March 29, 1988 Burlington, Kansas, USA A worker falls through an unmarked manhole and electrocutes himself when trying to escape 1 1
September 10, 1988 Surry, Virginia, USA Refuelling cavity seal fails and destroys internal pipe system at Surry Unit 2, forcing 12-month outage 0 9
March 5, 1989 Tonopah, Arizona, USA Atmospheric dump valves fail at Palo Verde Unit 1, leading to main transformer fire and emergency shutdown 0 14
March 17, 1989 Lusby, Maryland, US Inspections at Calvert Cliff Units 1 and 2 reveal cracks at pressurized heater sleeves, forcing extended shutdowns 0 120
November 17, 1991 Scriba, New York, USA Safety and fire problems force shut down of the FitzPatrick nuclear reactor for 13 months 0 5
April 21, 1992 Southport, North Carolina, USA NRC forces shut down of Brunswick Units 1 and 2 after emergency diesel generators fail 0 2
February 3, 1993 Bay City, Texas, USA Auxiliary feed-water pumps fail at South Texas Project Units 1 and 2, prompting rapid shutdown of both reactors 0 3
February 27, 1993 Buchanan, New York, USA New York Power Authority shuts down Indian Point Energy Center Unit 3 after AMSAC system fails 0 2
March 2, 1993 Soddy-Daisy, Tennessee, USA Equipment failures and broken pipes cause shut down of Sequoyah Unit 1 0 3
December 25, 1993 Newport, Michigan, USA Shut down of Fermi Unit 2 after main turbine experienced major failure due to improper maintenance 0 67
14 January 1995 Wiscasset, Maine, USA Steam generator tubes unexpectedly crack at Maine Yankee nuclear reactor; shut down of the facility for a year 0 62
May 16, 1995 Salem, New Jersey, USA Ventilation systems fail at Salem Units 1 and 2 0 34
February 20, 1996 Waterford, Connecticut, US Leaking valve forces shutdown Millstone Nuclear Power Plant Units 1 and 2, multiple equipment failures found 0 254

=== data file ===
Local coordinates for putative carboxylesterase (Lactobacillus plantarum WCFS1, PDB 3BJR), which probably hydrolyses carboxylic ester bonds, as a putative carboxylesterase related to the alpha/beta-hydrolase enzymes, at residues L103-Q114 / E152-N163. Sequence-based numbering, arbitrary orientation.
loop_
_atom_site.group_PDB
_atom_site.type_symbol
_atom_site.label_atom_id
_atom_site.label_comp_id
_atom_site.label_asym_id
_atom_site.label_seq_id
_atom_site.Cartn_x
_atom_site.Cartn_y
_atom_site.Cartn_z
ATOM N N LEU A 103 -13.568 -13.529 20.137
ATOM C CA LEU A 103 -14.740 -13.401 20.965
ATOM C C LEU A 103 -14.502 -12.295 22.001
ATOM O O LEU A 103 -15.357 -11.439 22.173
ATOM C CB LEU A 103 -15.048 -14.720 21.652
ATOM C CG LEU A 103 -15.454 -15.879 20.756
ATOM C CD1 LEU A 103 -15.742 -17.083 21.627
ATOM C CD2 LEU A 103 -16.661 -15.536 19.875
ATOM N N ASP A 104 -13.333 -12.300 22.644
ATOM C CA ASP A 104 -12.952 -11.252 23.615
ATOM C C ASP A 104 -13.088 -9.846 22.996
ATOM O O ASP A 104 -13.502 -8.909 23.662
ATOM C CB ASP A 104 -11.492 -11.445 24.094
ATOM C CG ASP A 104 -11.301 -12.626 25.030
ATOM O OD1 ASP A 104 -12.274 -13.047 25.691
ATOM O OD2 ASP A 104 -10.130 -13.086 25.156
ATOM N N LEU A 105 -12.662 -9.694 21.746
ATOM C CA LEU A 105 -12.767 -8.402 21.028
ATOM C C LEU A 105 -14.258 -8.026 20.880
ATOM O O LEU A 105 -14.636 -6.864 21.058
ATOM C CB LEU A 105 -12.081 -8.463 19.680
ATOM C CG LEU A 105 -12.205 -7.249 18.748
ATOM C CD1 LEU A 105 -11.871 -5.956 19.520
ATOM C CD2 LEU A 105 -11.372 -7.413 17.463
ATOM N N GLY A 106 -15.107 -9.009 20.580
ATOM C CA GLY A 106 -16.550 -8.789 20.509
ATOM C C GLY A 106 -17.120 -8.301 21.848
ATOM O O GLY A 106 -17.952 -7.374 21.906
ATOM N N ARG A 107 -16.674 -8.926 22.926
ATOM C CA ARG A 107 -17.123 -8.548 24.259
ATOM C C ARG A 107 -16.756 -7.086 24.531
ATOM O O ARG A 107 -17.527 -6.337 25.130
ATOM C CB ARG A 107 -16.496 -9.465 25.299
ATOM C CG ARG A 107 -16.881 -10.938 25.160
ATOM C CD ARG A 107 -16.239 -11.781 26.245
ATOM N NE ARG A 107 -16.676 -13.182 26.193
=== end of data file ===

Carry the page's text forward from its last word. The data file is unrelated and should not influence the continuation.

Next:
September 2, 1996 Crystal River, Florida, US Balance-of-plant equipment malfunction forces shutdown and extensive repairs at Crystal River Unit 3 0 384
September 5, 1996 Clinton, Illinois, USA Reactor recirculation pump fails, prompting shut down of Clinton boiling water reactor 0 38
September 20, 1996 Senaca, Illinois, USA Service water system fails and results in closure of LaSalle Units 1 and 2 for more than 2 years 0 71
September 9, 1997 Bridgman, Michigan, USA Ice condenser containment systems fail at Cook Units 1 and 2 0 11
May 25, 1999 Waterford, Connecticut, USA Steam leak in feed-water heater causes manual shutdown and damage to control board annunicator at the Millstone Nuclear Power Plant 0 7
September 29, 1999 Lower Alloways Creek, New Jersey, USA Major Freon leak at Hope Creek Nuclear Facility causes ventilation train chiller to trip, releasing toxic gas and damaging the colling system 0 2
February 16, 2002 Oak Harbor, Ohio, US Severe corrosion of control rod forces 24-month outage of Davis-Besse reactor 0 143
January 15, 2003 Bridgman, Michigan, USA A fault in the main transformer at the Donald C. Cook nuclear power plant causes a fire that damages the main generator and back-up turbines 0 10
June 16, 2005 Braidwood, Illinois, USA Exelon’s Braidwood nuclear station leaks tritium and contaminates local water supplies 0 41
August 4, 2005 Buchanan, New York, USA Entergy’s Indian Point Energy Center Nuclear Plant leaks tritium and strontium into underground lakes from 1974 to 2005 30
March 6, 2006 Erwin, Tennessee, USA Nuclear fuel services plant spills 35 litres of highly enriched uranium, necessitating 7-month shutdown 0 98
February 1, 2010 Vernon, Vermont, US Deteriorating underground pipes from the Vermont Yankee Nuclear Power Plant leak radioactive tritium into groundwater supplies 0 700
This list is incomplete; please help to expand it.

Nuclear safety

Nuclear safety in the U.S. is governed by federal regulations and continues to be studied by the Nuclear Regulatory Commission (NRC). The safety of nuclear plants and materials controlled by the U.S. government for research and weapons production, as well those powering naval vessels, is not governed by the NRC.[19][20]